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APES in the DUST Project!

Assessing the quality of citizen participation in policies for sustainability transitions is a central and recurring theme in DUST. Alongside the success of developing the STEP Index, our project partners have been working hard on developing and applying the Actor-Process-Event Scheme (APES) software. This tool is key to understand and analyse the depth and intensity of participation in the formulation as well as the implementation of the sustainability transition policies.  


The development of this tool within the DUST project is led by the Centre for Democracy Studies Aarau (ZDA), a research centre supported by the University of Zurich. ZDA’s expertise in democracy research and the use of digital tools to assess citizen participation have been critical for the application of the APES software in the various project areas under DUST.  

APES is a software tool which enables the tracing and mapping of participation processes or networks in policy actions. It helps to understand three important aspects of stakeholder engagement in policy: who, when and to what extent. It seeks to identify and analyse the diverse range of stakeholders engaged in the different stages of the policy cycle, while also quantifying the level of engagement and influence exerted by stakeholders across different policies for sustainability transitions. APES is useful for exploring how decision-making processes pan out systematically at different levels of governance.  


The APES tool has three components: first, the actor, which focuses on examining the roles and influences of the different stakeholders, for instance, the individuals, groups or organisations who take part in policy processes at different governance levels. In DUST, our analysis of participation takes place at multiple levels of governance; EU, national, Regional or Municipality level. APES is used to assess the participation of various types of actors across these levels. Second, the process component, which deals with the various stages or phases of the policy-making cycle. Third, the event component, which represents the milestones or important events that take place within the policy processes. Using APES allows the project to analyse decision-making and policy implementation phases across all three of these components.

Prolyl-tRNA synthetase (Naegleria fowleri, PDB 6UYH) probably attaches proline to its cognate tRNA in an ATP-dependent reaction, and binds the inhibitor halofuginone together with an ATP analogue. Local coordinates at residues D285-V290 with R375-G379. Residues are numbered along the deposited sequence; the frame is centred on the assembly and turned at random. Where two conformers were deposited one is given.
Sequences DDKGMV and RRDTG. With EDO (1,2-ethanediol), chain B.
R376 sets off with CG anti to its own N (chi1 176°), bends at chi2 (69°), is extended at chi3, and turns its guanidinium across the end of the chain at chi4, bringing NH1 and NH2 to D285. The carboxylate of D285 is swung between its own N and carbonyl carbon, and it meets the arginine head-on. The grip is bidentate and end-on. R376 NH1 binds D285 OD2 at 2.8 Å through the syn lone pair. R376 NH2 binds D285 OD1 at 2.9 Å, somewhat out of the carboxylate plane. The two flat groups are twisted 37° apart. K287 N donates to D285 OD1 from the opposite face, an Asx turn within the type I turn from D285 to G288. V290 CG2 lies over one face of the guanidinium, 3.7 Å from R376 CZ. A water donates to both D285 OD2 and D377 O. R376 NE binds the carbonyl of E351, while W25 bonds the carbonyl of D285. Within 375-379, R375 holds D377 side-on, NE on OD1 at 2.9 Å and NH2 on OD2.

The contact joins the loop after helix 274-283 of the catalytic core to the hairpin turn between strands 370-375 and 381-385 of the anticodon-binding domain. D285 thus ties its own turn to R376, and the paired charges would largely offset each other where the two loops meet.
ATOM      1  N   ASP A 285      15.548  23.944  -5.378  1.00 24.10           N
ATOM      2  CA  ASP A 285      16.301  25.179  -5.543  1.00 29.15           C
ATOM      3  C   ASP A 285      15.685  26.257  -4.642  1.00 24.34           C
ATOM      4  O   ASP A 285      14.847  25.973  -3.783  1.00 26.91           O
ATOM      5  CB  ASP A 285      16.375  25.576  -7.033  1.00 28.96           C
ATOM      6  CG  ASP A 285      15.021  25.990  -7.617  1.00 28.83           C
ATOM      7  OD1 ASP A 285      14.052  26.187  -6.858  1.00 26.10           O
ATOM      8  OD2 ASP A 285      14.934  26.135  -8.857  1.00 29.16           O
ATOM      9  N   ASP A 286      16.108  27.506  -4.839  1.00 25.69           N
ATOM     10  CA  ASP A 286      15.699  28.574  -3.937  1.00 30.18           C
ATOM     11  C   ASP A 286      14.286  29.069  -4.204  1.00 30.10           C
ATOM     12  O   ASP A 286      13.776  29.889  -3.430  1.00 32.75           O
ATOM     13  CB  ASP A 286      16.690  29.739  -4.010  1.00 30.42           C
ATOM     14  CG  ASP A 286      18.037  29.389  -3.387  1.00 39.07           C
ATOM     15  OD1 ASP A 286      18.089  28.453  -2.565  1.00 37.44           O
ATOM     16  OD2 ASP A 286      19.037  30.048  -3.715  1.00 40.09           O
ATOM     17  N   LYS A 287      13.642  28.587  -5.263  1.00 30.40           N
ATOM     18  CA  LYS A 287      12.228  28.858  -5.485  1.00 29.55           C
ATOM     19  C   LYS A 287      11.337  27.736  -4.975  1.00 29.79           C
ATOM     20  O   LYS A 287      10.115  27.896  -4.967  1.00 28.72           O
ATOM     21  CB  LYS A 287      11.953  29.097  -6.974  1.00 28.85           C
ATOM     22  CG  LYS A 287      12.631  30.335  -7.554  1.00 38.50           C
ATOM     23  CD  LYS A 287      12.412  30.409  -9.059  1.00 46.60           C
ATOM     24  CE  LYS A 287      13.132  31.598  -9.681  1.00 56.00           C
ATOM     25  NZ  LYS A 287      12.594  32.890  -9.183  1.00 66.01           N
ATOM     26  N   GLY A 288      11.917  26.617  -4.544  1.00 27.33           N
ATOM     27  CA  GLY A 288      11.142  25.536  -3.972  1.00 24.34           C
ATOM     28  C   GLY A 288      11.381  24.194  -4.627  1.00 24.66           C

In the DUST project, all the eight case study locations have been sites for multiple policy interventions, like EU-led policies, national regional policy, and spatial planning interventions, targeted towards localised sustainability transitions. For each of the case study locations, a single policy measure was selected for analysis with the APES tool. For this stage of the analysis, the case of Gotland was not included due to various limitations in gathering the necessary data within the stipulated time frame. This small setback aside, 7 of the other cases were successfully included in this stage of the APES analysis.  


A qualitative comparative analysis framework was used to examine the findings from the APES implementation for each case study region. Thus, the main aim was to understand cross-case patterns (both within and across the EU countries) of stakeholders’ involvement within the overall framework and implementation of just sustainability transitions. For the purpose of this cross-case evaluation, the depth and inclusivity of participatory processes were analysed. Such an evaluation which gives detailed insights into the diversity of involvement among stakeholders, the significance and influence of varied stakeholders in the participation landscape, as well as the interconnectedness between them.  


The comparative analysis showed interesting patterns of engagement strategies adopted by various EU regions within and across countries. One intriguing and critical finding from this analysis shows that the case study regions within the same countries do not consistently exhibit similar engagement strategies for sustainability transitions. Hence, even geographically close regions can have different participatory approaches in sustainability transitions. Within the multi-stakeholder and multi-region project landscape of DUST, such a finding holds immense value. 


With such interesting and important findings being discovered by the research teams spearheaded by ZDA, the DUST project has already made great strides towards fostering increased citizen participation for just sustainability transitions! 

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